Impact of black hole winds, radiation examined in new study
"The impact of AGN outflows on the surface habitability of terrestrial planets in the Milky Way" is a research paper by the team of astrobiologist Manasvi Lingam and astrophysicist Eric Perlman from Florida Tech's Department of Aerospace, Physics and Space Sciences, as well as researchers from the University of Rome, University of Maryland and Goddard Space Flight Center. Published in the Monthly Notices of the Royal Astronomical Society, the paper examines the effects of the supermassive black hole at our galaxy's center on the atmosphere of planets in the Milky Way. The paper focuses on two key mechanisms: how black hole winds can heat atmospheres and drive atmospheric escape, as well as how they can stimulate the formation of nitrogen oxides and thus lead to ozone depletion.
Free-Floating Exoplanets with Subsurface Oceans Could Sustain Life
Dr. Manasvi Lingam from the Department of Aerospace, Physics and Space Sciences at the Florida Institute of Technology and Professor Avi Loeb of Harvard University have studied how life might survive on free-floating, or rogue, planets — interstellar planetary-mass objects without a host planetary system — via oceans prevalent underneath a thick layer of ice.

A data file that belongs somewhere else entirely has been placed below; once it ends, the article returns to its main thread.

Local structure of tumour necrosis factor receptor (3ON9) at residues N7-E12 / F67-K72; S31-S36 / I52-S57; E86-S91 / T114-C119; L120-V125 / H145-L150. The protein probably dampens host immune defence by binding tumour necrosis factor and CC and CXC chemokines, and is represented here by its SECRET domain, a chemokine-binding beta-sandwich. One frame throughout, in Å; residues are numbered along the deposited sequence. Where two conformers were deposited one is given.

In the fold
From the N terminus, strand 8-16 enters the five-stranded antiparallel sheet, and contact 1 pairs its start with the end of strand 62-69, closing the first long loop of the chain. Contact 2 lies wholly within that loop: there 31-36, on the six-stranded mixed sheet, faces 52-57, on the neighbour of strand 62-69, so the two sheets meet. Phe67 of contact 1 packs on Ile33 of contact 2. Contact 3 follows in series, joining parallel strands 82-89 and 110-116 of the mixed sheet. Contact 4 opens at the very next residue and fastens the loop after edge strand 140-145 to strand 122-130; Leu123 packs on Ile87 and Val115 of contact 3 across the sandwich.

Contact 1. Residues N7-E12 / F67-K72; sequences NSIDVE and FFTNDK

Florida Tech Astrobiologist Manasvi Lingam’s Research Suggests Rogue Planets Could Sustain Life
Space Coast Daily News
In research highlighted this summer in Discover Magazine, university astrobiologist Manasvi Lingam (along with Harvard researcher Avi Loeb) studied how life might survive on a rogue planet via oceans prevalent underneath a thick layer of ice.
Planets Gone Rogue Could Sustain Life, According to Recent Study
Florida Tech News
In research highlighted this summer in Discover Magazine, university astrobiologist Manasvi Lingam (along with Harvard researcher Avi Loeb) studied how life might survive on a rogue planet via oceans prevalent underneath a thick layer of ice. The cold of interstellar space would be too much for the oceans to remain entirely liquid, but the researchers believe any putative biospheres would be protected from the cold via the ice layer, and the planet’s core would heat the planet from the inside. Underneath the ice would potentially exist Earth-like oceans that could support life.
The University of Texas at Austin: Ph.D., Physics 2015
Indian Institute of Technology - Bombay: B.Tech., Engineering Physics 2009
Selected Articles (5)
Opportunities for Technosignature Science in the Astro2020 ReportarXiv:2203.08968
The impact of AGN outflows on the surface habitability of terrestrial planets in the Milky WayMonthly Notices of the Royal Astronomical Society
The Case for Technosignatures: Why They May Be Abundant, Long-lived, Highly Detectable, and UnambiguousThe Astrophysical Journal Letters
Detectability of Chlorofluorocarbons in the Atmospheres of Habitable M-dwarf PlanetsThe Planetary Science Journal
Tidal modulations and the habitability of exoplanetary systems Get access ArrowMonthly Notices of the Royal Astronomical Society